Argent Group Plc.


Engineering: Peter Brett Associates
Water Feature Consultants: The Fountain Workshop
Lighting Consultants: Speirs + Major


Central to the King's Cross master plan, Granary Square is the largest of the public spaces on the site, roughly equal in size to Trafalgar Square. This open space is adjacent to the historically listed Granary building, originally designed by Lewis Cubitt in 1852, and was once the historic location of a canal basin used by canal boats to moor and to unload their goods. The building has now been refurbished by Stanton Williams Architects and is home to the University of the Arts London, Central Saint Martins.

Granary Square was envisaged to be an active heart to the site, a pivot point into which people crossing over the canal from the south will arrive before dispersing to the north and east. Even with a large proportion of the overall site yet to be developed, it has become an exciting and popular new destination for London, winning a Camden Planning Award for best new public space in 2014.

Opened in June 2012, Granary Square has already played host to music festivals, Traction and Africa Express, an ice cream festival, hosted a large screen for sport events and a flower display for the Chelsea Fringe.
At the centre of the square are 4 impressive banks of fountains, which contain over 1080 individual jets, making it one of the largest water features in Europe. The location of the water feature reflects the historic canal basin and the alignment and scale of each of the 4 banks of jets directly responding to the facade of the Cubitt Building. The design of the water feature was developed with the Fountain Workshop and has the capacity to allow the jets to be programmed individually so that movement can be created across the square and temporary spaces and routes can be formed as required. All or individual banks can be turned off so that the space can be utilised for other activities and events. The paving under each of the 4 banks has been very subtly dished so that they may each be flooded with a film of water to create reflective pools. The water feature also has a misting ability designed to float above the ground.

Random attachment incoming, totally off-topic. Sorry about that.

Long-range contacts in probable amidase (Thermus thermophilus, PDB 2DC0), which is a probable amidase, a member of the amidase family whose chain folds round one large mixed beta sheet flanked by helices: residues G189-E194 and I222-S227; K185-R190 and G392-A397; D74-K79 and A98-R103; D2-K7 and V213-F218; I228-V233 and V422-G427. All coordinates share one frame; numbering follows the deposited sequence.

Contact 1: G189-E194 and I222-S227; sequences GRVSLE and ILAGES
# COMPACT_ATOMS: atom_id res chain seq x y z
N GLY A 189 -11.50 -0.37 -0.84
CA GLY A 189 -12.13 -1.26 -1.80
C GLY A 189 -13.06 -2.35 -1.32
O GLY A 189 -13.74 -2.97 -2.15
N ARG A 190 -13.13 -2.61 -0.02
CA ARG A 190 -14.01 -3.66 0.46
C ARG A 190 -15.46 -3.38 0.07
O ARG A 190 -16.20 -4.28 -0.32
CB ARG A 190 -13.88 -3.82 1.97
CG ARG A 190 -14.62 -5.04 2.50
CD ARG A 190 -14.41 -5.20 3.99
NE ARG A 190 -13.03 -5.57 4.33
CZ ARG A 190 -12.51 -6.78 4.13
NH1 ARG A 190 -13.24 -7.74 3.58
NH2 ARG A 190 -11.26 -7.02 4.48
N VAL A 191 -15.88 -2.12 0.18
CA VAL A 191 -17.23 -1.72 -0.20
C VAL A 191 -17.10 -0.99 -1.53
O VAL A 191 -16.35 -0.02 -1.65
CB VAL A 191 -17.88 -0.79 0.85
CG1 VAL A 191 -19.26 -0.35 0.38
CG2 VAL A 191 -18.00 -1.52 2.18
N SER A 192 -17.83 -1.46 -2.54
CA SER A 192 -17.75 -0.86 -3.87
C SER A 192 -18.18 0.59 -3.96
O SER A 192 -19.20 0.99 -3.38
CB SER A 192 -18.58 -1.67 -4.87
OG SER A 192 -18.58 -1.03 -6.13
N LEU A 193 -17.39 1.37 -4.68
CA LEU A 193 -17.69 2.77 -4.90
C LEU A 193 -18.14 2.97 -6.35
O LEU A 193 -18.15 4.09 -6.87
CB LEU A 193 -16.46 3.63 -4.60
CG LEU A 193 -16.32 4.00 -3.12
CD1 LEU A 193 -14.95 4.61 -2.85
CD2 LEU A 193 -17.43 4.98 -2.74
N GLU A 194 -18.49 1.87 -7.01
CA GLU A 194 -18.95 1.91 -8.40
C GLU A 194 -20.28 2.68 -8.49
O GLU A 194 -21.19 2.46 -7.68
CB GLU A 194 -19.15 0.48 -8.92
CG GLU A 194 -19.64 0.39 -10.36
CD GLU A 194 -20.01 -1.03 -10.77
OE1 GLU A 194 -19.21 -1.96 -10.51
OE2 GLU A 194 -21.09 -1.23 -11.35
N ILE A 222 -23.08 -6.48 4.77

There are some historic features within the Square that have been retained. These include a number of crane bases which originally held the cranes used to winch goods up from canal boats within the basin. There are also a number of train tracks and turntables which have been lifted, cleaned and returned. The tracks are picked out in the surface finishes by reused granite setts which have been laid between them.

Originally the working yards were all surfaced with granite setts. Over time many of these were removed but those that remained have been lifted and cleaned and will be reused in a number of locations across the site. The Square has been paved very simply in Porphyry paving, the colour of which has been carefully specified to reflect the original colour palette of the granite sett paving.